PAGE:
Multilocus sequence typing of clinical Borreliella afzelii strains: population structure and differential ability to disseminate in humans.
BACKGROUND: Lyme borreliosis in humans results in a range of clinical manifestations, thought to be partly due to differences in the pathogenicity of the infecting strain. This study compared European human clinical strains of Borreliella afzelii (previously named Borrelia afzelii) using multilocus sequence typing (MLST) to determine their spatial distribution across Europe and to establish whether there are associations between B. afzelii genotypes and specific clinical manifestations of Lyme borreliosis. For this purpose, typing was performed on 63 strains, and data on a further 245 strains were accessed from the literature.
RESULTS: All 308 strains were categorized into 149 sequence types (STs), 27 of which are described here for the first time. Phylogenetic and goeBURST analyses showed short evolutionary distances between strains. Although the main STs differed among the countries with the largest number of strains of interest (Germany, the Netherlands, France and Slovenia), the B. afzelii clinical strains were less genetically structured than those previously observed in the European tick population.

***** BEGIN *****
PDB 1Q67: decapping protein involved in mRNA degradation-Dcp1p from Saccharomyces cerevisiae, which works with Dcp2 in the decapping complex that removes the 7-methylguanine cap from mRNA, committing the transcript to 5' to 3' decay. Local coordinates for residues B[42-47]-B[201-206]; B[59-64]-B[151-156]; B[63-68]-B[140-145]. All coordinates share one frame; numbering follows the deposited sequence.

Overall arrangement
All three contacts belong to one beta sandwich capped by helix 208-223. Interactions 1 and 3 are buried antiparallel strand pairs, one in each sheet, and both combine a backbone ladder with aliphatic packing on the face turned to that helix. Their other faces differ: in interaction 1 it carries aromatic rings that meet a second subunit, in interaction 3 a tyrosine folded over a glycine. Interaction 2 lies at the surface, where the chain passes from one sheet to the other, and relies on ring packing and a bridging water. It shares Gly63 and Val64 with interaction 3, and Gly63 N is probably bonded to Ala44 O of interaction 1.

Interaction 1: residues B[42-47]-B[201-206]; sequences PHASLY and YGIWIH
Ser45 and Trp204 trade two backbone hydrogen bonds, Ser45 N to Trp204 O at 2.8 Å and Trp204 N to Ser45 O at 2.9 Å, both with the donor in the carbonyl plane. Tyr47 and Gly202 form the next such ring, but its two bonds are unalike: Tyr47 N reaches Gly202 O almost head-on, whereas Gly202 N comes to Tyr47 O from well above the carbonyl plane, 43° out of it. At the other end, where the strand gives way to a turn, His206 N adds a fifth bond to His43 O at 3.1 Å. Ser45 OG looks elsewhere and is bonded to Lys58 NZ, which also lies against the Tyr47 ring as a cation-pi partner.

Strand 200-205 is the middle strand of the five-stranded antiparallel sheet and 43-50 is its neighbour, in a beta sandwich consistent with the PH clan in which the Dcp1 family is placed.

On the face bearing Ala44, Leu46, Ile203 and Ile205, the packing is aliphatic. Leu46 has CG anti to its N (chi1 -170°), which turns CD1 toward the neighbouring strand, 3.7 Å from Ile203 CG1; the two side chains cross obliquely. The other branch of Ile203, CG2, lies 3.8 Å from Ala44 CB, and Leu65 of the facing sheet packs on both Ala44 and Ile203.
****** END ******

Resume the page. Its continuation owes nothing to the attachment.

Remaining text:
Two STs were found significantly more frequently in strains associated with clinical manifestations involving erythema migrans, whereas
another ST was found significantly more frequently in strains associated with disseminated manifestations, especially neuroborreliosis.
CONCLUSIONS: The MLST profiles showed low genetic differentiation between B. afzelii strains isolated from patients with Lyme borreliosis in Europe.
Also, clinical data analysis suggests the existence of lineages with differential dissemination properties in humans.
This research highlights why thousands of patients remain undiagnosed. CDC two-tiered testing tests for ONE STRAIN of borrelia. ONE. There are 300 strains and counting worldwide.
It also shows how the differences between strains matter. In this study, some strains were associated with the EM rash, while others were associated with disseminated symptoms – particularly neuroborreliosis.
Huh. Guess we weren’t making it all up after all.
Could someone give the memo to the CDC, NIH, & IDSA?